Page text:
The artistic process is an amorphous, enigmatic idea that refuses to conform across personalities. As I prepared for the Layer on Layer opening, I was met with similar mystique. With no prompt, the title alone guides the thematic arrow of the show. On opening night, I circled the gallery over and over repeating the alliterate “Layer on Layer” as I sought to find what inquisition I could bring to the table as a humble intern.
So, there I was, an intern prepping interviews for Layer on Layer with a golden ticket to indulge the creative curiosities often overlooked for more thematic inquiries. I spoke with Jon Goebel (1st place), a master printmaker who is both professor and director of the University of Hawaii at Hilo printing program; Doug Bosley (2nd place), an award winning printmaker specialized in mezzotint; and Kate Wilson (3rd place), a Pawtucket based contemporary artist whose mediums vary between paintings, photography, inks, and in this case, sculpture.
I interviewed these award winning artists throughout the duration of Layer on Layer’s time on exhibit, peeling back their artistic experience layer by layer.
Layer One: Within Creation
Art is fundamentally the product of creation. There is an infinite time before a work is brought into the world, a dedicated mental and physical production of the work, and an equally infinite time afterwards in which the art exists. I began these discussions with that middle sliver in which the art is made.
To Jon Goebel, the artistic process is ongoing, a conglomerate of life experiences, developing tastes, and time spent within a given medium. This sentiment is echoed in his drypoint and aquatint print Pursuit of Latitude. The piece is a movement through space and time, symbolically depicting the shifts in perception which inevitably accompany change.
When speaking about the origin of the piece, Goebel centered his family’s 5000 mile relocation to Hawaii after accepting his position at University of Hawai’i at Hilo in 2013. The piece is composed of two dominating symbols, a death’s-head hawkmoth (Acherontia Atropos) and a foucault pendulum. In tandem, they represent the scope of one’s personal transformation and the humility of perspective. This comes from the hawk moth’s unique ability to assimilate into otherwise foreign environments and the illusive false sense of rotation of foucault pendulums.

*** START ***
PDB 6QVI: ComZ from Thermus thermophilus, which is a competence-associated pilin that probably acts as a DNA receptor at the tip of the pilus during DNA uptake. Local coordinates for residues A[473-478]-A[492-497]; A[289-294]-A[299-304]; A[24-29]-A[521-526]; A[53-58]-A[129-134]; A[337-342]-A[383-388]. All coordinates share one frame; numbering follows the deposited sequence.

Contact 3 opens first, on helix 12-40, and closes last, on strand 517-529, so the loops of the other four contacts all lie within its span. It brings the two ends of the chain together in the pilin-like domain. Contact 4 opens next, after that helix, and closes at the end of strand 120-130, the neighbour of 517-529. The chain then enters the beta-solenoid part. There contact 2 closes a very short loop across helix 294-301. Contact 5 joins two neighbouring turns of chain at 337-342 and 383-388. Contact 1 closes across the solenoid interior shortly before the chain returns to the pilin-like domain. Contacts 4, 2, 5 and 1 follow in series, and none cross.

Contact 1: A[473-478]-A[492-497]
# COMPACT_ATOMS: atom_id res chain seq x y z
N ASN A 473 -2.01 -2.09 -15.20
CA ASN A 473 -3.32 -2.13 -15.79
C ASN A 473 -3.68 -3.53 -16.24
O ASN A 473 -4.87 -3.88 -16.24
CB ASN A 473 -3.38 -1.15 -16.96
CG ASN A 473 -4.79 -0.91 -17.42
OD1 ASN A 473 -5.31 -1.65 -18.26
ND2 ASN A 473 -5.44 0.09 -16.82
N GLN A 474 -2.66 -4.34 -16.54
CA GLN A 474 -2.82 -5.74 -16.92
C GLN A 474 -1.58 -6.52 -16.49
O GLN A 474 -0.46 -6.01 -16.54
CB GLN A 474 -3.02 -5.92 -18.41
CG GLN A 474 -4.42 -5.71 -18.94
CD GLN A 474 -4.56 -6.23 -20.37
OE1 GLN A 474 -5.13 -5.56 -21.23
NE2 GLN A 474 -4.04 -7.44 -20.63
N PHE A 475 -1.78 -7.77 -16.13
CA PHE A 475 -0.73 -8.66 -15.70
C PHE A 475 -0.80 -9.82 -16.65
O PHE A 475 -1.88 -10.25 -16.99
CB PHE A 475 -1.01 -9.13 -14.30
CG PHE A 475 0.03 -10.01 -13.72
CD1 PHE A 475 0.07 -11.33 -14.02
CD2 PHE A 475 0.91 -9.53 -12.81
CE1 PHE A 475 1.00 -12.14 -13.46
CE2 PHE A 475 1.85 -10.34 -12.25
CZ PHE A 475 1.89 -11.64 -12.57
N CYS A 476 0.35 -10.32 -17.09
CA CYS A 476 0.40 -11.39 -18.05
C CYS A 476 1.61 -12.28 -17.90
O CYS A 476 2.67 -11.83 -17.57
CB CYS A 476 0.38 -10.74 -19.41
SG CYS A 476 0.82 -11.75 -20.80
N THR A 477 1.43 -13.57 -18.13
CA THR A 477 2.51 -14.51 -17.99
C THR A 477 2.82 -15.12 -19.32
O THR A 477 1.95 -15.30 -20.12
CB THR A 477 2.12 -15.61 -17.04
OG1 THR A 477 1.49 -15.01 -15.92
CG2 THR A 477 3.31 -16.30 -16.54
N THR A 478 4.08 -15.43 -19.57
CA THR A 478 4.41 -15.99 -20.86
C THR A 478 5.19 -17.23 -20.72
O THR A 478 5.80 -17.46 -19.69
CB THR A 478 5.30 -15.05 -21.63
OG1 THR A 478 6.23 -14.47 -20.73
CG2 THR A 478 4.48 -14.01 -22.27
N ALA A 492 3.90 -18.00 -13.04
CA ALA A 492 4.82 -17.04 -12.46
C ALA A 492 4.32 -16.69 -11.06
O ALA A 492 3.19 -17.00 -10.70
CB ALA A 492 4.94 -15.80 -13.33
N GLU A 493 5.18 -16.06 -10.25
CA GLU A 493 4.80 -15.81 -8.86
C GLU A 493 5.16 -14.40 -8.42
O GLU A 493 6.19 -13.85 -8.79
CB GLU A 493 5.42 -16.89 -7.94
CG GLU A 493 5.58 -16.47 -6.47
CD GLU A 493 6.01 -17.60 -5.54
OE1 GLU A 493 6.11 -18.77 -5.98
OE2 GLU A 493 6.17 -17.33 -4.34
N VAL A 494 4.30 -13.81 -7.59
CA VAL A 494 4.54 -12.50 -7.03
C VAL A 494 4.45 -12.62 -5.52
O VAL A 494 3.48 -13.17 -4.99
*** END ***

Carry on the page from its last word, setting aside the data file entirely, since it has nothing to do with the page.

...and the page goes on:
Ever present in an artist’s life is the pursuit, a movement towards an unreachable but ever aspirational end. Inspiration strikes at the intersection of emotion and experience. This recognition of connection is captured and conveyed through the unique selections picked from a lifelong collection of memory and knowledge.
This fascination with perspective extends beyond his printmaking, when in 2020, he collaborated with John Burns at UH Hilo to create a 80,000x scale 3d model of a coral reef, representing the integral anatomical structure from the perspective of the organisms who live within it.
Doug Bosley’s mezzotint Isomorphous Replacement contrasts with Goebel’s sentimental imagery, instead depicting a scientific process on the molecular level. The title refers to a technique used to solve the “phasing problem,” an essential step in mapping the structure of a given molecule. The time taken to create this piece was largely spent understanding and partaking in the process during a residency at a crystallography laboratory. Having been immersed in the process, Bosley was able to represent the technique with bold expression and accuracy.
With Isomorphous Replacement being a mezzotint, a meta-testament to the work of scientists is created through the laborious scrutiny of Bosley’s chosen medium. This fascination with diligence is present in many of Bosley’s other works, notably represented by the recurring “Auxon” characters, micro-robotic creatures inseparable from the labor of love which is printmaking.
Kate Wilson and I spoke on opening night beside her piece Red Dragon, a coiled abstract sculpture made from paper on metal armature. Long before Red Dragon came to be, its components laid dormant in Wilson’s Pawtucket studio. The 5,000 red tags were purchased in bulk form a recycling center after never fulfilling their initial descriptive utility. Wilson kept them in storage, needing only to wait until inspiration struck.
For all three artists, the process was anything but cut and dry. That sliver of time when the artwork is in literal creation exists within a larger sliver of contemplation, experience, and patient ideation. Wilson said, “The luxury of being an artist is creating something that does not exist yet,” and Red Dragon is the perfect example of the nuance of that statement and how it applies to Goebel and Bosley’s work as well. The process of creation is accumulation and execution of ideas that, in some sense, already exist. Whether it is Wilson’s patient storing of sculpture materials, Bosley’s crystallography residency, or Goebel’s 5000 mile relocation, creation comes over time and, particularly, outside the studio.
NEXT WEEK: LAYER TWO: PROCESS CONNECTION